What does this mean for Mayweather? Good question for the big fight out there is Pacquaio and Mayweather has made it clear that unless he is 100 percent certain that the Pacman is a clean fighter, there will be no Pacman-Mayweather fight despite the nine figures potential. (I am not saying Pacquiao is on performance enhancing drug, but Mayweather believes him to be and even Mosley supposedly told Mayweather that he believes Pacquiao to be juiced.)

As for Mayweather, he was typical Mayweather in the ring, calm and collected as he waited for his opportunity. Mayweather showed that at 34, he is not old just yet as his reflexes were sharp and punches accurate.

On the undercard, Saul “Canelo” Alvarez defended his WBC light Middleweight title against the ever popular Alfonso Gomez. Alvarez began the fight with a couple of quick hard punches and a hard jab sent Gomez down at the end of the round. He continued with some good movement in the second round while nailing the body with hard combinations but in the third round, Gomez answered with jabs of his own and even landed some solid right hands. Throughout the fourth and fifth round, Gomez threw the larger volume of punches but Alvarez threw the harder punches. There were times that Gomez work rate seem to bother Alvarez.

The sixth round saw the similar activities of the previous rounds as Gomez threw more punches and Alvarez threw the harder punches. A hard Alvarez combination trapped Gomez on the rope and before Gomez could respond; the referee stopped the fight. Gomez stated after the fight that he could have continued but it doesn’t matter if many ringside observers thought the stoppage was quick, the fight still ended in a TKO victory for Alvarez.

Erik Morales fought fill in Pablo Cesar Cano for Tim Bradley’s vacated WBC light welterweight and during the early rounds, Cano youth and quickness allowed Cano to build up an early lead on the score cards.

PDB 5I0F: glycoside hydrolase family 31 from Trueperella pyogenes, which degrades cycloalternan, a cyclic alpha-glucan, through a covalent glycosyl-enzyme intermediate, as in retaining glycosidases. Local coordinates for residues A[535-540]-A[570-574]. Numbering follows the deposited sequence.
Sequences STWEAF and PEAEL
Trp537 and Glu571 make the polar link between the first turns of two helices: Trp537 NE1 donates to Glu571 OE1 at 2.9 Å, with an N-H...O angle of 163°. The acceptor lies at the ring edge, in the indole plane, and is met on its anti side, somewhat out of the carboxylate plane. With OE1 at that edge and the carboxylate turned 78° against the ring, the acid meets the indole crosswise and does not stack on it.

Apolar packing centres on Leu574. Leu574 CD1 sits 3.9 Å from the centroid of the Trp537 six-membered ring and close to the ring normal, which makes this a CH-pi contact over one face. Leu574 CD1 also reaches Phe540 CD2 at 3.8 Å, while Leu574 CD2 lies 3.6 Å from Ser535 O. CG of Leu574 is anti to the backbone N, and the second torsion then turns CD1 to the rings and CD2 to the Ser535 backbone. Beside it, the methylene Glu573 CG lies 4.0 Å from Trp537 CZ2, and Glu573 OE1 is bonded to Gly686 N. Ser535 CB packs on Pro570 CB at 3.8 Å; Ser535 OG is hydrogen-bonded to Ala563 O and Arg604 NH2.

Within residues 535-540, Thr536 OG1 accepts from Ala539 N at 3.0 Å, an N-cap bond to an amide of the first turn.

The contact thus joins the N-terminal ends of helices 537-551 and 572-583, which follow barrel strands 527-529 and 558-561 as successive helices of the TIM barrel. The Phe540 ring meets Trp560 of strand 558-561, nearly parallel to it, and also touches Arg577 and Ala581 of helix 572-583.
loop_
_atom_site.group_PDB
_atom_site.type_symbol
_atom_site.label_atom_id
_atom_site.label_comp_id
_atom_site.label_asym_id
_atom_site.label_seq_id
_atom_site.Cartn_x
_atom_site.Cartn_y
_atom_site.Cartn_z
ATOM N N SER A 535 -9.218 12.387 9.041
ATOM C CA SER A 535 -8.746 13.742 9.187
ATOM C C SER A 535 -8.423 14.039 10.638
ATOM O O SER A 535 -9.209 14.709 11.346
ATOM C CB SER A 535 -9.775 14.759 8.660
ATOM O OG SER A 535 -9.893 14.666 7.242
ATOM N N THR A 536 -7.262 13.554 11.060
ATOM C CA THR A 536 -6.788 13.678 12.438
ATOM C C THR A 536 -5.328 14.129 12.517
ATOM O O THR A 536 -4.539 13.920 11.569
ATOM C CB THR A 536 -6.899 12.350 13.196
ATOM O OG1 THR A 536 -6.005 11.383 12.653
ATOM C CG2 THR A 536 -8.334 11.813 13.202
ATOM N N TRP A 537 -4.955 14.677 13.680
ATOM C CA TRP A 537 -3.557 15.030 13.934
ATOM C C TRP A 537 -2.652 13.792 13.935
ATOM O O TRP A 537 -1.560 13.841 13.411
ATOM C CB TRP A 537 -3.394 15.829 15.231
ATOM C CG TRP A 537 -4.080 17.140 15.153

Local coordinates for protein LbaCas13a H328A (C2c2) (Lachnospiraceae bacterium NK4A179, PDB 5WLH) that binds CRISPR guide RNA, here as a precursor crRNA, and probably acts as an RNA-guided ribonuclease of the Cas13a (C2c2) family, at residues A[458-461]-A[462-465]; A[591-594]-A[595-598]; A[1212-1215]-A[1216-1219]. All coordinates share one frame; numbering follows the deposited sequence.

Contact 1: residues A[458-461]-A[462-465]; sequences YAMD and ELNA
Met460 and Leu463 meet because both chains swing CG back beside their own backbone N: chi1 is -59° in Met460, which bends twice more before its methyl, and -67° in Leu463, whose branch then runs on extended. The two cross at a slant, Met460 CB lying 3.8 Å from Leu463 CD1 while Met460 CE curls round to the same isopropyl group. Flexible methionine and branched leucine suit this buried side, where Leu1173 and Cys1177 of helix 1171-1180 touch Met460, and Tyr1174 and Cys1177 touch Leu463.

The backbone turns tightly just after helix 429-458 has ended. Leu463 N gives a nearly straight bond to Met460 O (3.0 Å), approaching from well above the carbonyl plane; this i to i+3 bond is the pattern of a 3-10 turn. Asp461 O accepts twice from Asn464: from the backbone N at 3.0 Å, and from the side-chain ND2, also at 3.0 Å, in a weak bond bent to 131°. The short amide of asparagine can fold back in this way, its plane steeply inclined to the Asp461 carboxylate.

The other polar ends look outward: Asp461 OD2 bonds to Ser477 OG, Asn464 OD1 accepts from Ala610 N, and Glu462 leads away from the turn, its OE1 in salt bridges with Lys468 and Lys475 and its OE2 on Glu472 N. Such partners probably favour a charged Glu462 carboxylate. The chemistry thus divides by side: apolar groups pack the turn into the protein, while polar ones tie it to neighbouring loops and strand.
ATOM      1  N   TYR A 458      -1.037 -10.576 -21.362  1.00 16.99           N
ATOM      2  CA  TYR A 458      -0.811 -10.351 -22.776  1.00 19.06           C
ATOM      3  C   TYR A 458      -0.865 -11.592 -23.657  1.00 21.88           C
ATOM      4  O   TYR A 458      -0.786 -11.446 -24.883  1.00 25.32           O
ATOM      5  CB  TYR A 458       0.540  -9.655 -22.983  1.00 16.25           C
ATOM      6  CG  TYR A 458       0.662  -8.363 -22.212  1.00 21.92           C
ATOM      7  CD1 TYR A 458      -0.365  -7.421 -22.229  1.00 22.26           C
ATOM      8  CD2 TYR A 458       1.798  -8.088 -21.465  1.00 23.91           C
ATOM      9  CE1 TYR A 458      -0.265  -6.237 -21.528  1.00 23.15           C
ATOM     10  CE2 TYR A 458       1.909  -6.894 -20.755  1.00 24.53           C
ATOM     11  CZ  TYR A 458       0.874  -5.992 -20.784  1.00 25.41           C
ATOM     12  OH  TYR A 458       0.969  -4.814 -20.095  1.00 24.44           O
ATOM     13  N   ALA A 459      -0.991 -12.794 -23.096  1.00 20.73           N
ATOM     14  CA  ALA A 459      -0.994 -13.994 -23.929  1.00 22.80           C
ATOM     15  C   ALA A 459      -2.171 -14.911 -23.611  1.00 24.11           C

By the fourth round, Morales started to figure out his young opponent and connected on his patented right hand which opened up a cut over Cano eyes. From this point, both fighters pounded each other, a fight that benefited Morales but not before Cano managed to open a cut over Morales left eye.

Morales’ power started to insert itself as Cano started to slow down and looked tired as Morales started to connect on combinations that rocked Cano in the ninth and tenth round. Cano managed to stay standing but with multiple cuts and shaky legs, his corner called it quits. Morales looked like an old Morales in the opening rounds but as the fight progressed, Morales managed to combat father time as he won a impressive victory.

This leaves Tim Bradley as the odd man out since he turned down a big fight with Amir Khan and now he doesn’t even have a piece of the junior welterweight title. His only option is to fight Khan or Morales for there is no Pacquiao fight in the future. The latter may be the safer choice for an old Morales may be more vulnerable to Bradley round and brawling style whereas Khan is a young fighter hitting his peak.

This evening saw Erik Morales recapturing a portion of his youth as he defeated a young fighter but the question remains, what happens when he fights the elites of the division? Beating Cano is one thing, beating Khan is another.

The fighter of the evening was Mayweather and like many Mayweather fights, even in victory we are left with questions and wondering when does he finally fight Pacquaio?